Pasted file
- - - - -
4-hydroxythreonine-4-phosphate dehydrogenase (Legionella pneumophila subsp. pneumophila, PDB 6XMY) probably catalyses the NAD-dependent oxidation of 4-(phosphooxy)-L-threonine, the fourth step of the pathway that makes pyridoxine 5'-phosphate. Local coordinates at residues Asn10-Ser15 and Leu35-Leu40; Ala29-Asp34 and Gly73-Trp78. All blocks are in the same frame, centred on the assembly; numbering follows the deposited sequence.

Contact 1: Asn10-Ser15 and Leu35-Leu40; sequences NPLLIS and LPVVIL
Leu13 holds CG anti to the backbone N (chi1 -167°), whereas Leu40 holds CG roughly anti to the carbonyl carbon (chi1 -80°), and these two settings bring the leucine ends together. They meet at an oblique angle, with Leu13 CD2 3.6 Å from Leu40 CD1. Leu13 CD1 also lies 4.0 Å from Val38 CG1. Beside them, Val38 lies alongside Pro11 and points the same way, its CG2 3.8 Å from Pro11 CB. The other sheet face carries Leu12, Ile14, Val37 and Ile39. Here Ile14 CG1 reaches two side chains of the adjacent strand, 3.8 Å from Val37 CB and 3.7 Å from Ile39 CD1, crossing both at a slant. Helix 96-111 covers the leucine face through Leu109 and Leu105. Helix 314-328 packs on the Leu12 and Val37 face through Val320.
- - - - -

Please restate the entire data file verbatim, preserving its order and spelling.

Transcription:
4-hydroxythreonine-4-phosphate dehydrogenase (Legionella pneumophila subsp. pneumophila, PDB 6XMY) probably catalyses the NAD-dependent oxidation of 4-(phosphooxy)-L-threonine, the fourth step of the pathway that makes pyridoxine 5'-phosphate. Local coordinates at residues Asn10-Ser15 and Leu35-Leu40; Ala29-Asp34 and Gly73-Trp78. All blocks are in the same frame, centred on the assembly; numbering follows the deposited sequence.

Contact 1: Asn10-Ser15 and Leu35-Leu40; sequences NPLLIS and LPVVIL
Leu13 holds CG anti to the backbone N (chi1 -167°), whereas Leu40 holds CG roughly anti to the carbonyl carbon (chi1 -80°), and these two settings bring the leucine ends together. They meet at an oblique angle, with Leu13 CD2 3.6 Å from Leu40 CD1. Leu13 CD1 also lies 4.0 Å from Val38 CG1. Beside them, Val38 lies alongside Pro11 and points the same way, its CG2 3.8 Å from Pro11 CB. The other sheet face carries Leu12, Ile14, Val37 and Ile39. Here Ile14 CG1 reaches two side chains of the adjacent strand, 3.8 Å from Val37 CB and 3.7 Å from Ile39 CD1, crossing both at a slant. Helix 96-111 covers the leucine face through Leu109 and Leu105. Helix 314-328 packs on the Leu12 and Val37 face through Val320.